New Zealand’s first-ever ‘hole-in-the-wall’ food ordering service has arrived, with an official launch held in Ōtautahi, Christchurch.
Tiny Door opened in Christchurch’s Guthrey Centre laneways, near Riverside Market on September 2.
With time slots dedicated to breakfast, lunch and dinner, Tiny Door works by having different food producers and restaurants serve from the centralised kitchen on a rostered basis.
“It’s like a revolving door with the best foodies around town serving up the goodness. The menu changes every few hours, so there’s a bit of mystery to it which makes it fun,” co-founder Ally Kulpe says.
Ordering is easy – you can do it online or by scanning a QR code on-site. Food is then delivered to hungry patrons through a tiny blue door on the wall. Behind it, a small but functional state-of-the-art kitchen.
Kulpe says the experience could be likened to ordering from a vending machine, but with chefs on the inside serving up restaurant-quality food sourced from some of Christchurch’s finest eateries.
“The idea is that you don’t need to know the best places to eat – you just need to know the location of one tiny door,” Kulpe says.
Popular restaurants Mr Wolf, Miro and Bar Yoku are among the food partners to come on board, as well as the team behind Smokey T’s, who will be introducing their new brand, Ando’s, which specialises in slow-cooked, smoked meat sandwiches with a Kiwiana twist.
The idea is a new approach to help food businesses combat a “turbulent, often fickle industry”, says Kulpe.
“It’s a great way for foodies who are growing their business to scale up. Through Tiny Door, they can trial new concepts and ideas without having to worry about the costs that come with it.”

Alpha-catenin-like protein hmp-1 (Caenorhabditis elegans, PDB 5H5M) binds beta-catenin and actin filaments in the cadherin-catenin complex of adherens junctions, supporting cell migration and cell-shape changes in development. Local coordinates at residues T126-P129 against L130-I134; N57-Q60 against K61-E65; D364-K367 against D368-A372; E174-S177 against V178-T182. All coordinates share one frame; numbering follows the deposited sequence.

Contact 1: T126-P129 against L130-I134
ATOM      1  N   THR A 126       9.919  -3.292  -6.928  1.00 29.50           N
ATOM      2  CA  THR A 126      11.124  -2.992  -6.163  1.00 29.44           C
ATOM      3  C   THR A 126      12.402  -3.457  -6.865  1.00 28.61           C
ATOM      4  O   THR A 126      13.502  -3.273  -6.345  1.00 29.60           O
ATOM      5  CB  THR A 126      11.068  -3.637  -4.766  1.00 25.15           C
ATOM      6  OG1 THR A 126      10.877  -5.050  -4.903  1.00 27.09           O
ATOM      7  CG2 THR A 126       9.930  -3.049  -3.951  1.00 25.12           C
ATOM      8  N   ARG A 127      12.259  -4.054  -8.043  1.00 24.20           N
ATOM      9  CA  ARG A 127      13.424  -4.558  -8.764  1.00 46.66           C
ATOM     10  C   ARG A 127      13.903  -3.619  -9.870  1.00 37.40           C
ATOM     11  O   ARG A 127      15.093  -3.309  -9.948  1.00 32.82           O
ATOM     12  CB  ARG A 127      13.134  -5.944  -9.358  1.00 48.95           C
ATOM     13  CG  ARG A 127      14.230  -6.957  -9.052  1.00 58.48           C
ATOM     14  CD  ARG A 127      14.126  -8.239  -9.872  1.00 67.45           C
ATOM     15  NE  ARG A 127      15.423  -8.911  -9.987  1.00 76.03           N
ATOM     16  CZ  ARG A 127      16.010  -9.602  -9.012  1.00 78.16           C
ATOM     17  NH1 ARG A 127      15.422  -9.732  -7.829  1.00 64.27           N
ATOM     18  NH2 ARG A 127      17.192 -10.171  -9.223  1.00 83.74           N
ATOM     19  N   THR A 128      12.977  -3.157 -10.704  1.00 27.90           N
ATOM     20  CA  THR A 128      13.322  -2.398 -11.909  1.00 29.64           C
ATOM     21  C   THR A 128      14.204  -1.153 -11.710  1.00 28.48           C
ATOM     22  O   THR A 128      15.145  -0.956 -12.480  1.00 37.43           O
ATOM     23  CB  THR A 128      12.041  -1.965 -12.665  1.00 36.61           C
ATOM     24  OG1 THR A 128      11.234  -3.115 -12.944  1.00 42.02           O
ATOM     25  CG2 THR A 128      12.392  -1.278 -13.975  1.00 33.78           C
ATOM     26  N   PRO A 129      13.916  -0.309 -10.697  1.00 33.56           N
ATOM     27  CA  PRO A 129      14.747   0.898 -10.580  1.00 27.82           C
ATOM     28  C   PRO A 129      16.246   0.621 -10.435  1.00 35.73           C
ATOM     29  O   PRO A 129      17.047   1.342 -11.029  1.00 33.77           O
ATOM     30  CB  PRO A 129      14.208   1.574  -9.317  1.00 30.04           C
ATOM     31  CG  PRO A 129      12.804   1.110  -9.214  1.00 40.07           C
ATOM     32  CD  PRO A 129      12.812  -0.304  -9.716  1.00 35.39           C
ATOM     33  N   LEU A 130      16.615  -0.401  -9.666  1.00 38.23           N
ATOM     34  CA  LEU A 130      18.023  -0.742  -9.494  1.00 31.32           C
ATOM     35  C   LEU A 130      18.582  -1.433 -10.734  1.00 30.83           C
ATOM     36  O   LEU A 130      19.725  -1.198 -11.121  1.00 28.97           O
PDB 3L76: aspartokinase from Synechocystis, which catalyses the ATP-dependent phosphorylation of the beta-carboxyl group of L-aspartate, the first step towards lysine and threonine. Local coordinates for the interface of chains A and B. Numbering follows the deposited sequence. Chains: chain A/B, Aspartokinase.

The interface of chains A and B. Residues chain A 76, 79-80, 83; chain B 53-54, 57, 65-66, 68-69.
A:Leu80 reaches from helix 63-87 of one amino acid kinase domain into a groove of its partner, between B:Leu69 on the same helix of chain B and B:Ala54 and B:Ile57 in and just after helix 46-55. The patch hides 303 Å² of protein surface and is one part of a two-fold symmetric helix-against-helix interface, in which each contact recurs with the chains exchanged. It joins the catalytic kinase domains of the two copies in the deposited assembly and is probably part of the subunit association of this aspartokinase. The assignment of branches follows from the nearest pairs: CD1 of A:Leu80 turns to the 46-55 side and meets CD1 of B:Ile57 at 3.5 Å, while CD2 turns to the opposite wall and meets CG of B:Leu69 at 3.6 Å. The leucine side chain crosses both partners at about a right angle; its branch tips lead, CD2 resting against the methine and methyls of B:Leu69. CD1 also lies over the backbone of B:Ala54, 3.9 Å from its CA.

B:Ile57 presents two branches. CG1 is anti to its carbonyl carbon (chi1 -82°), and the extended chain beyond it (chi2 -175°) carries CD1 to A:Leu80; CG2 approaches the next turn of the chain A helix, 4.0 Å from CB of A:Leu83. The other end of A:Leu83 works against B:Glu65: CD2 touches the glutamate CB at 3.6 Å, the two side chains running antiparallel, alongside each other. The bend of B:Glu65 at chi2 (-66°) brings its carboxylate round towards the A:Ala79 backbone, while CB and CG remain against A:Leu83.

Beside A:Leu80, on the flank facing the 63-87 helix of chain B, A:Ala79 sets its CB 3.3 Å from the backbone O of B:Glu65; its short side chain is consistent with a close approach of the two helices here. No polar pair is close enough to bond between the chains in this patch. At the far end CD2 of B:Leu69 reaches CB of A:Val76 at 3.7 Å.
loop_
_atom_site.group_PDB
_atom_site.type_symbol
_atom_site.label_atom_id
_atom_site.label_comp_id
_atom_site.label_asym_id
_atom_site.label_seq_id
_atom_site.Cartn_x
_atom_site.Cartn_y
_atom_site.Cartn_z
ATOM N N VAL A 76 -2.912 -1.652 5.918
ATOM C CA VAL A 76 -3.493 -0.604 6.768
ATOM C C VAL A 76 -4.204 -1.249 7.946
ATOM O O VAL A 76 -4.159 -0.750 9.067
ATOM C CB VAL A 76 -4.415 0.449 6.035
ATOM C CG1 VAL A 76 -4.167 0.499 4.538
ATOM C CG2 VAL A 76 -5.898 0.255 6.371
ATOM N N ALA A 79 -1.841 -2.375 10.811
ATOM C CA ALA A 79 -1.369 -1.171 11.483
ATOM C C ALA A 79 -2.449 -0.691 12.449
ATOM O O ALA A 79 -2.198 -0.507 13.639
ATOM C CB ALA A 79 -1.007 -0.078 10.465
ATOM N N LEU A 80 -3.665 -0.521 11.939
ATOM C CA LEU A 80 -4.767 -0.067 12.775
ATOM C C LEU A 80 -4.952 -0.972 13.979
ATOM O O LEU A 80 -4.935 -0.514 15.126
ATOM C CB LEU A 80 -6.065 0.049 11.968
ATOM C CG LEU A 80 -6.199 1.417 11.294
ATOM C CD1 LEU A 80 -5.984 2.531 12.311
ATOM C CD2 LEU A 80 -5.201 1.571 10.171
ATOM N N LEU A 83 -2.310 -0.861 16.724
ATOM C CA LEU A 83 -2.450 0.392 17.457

New start-up Good Morning Bakery, which specialises in gourmet bagels, is among those set to benefit.
Co-founders Bec Newble and Hannah Campbell, who are also flatmates, say they’ve always dreamed of owning their own business and with Tiny Door they’ve been able to turn that vision into reality.
“Bagels have always been a bonding meal in our flat. We started making them in lockdown, and we got quite good at experimenting with different flavours and coming up with our own recipes,” Campbell says.
It wasn’t long before the pair were inundated with bagel orders from friends and family.
“At that point we thought, maybe we’ve got something good here. The idea of going out on our own was appealing, but setting up a food business comes at a high cost and it can be quite unpredictable.
“With Tiny Door we get that leg up. It means we can get our bagels in front of customers without having to worry about huge overheads or long lease agreements,” Newble says.
The service works using a hub and spoke model. Food prep takes place off-site, before being taken to Tiny Door where specialised heat and eat equipment is used to finish the food, ready to be served at lightning speed.
More Tiny Door sites are expected to pop up around Christchurch in the coming year.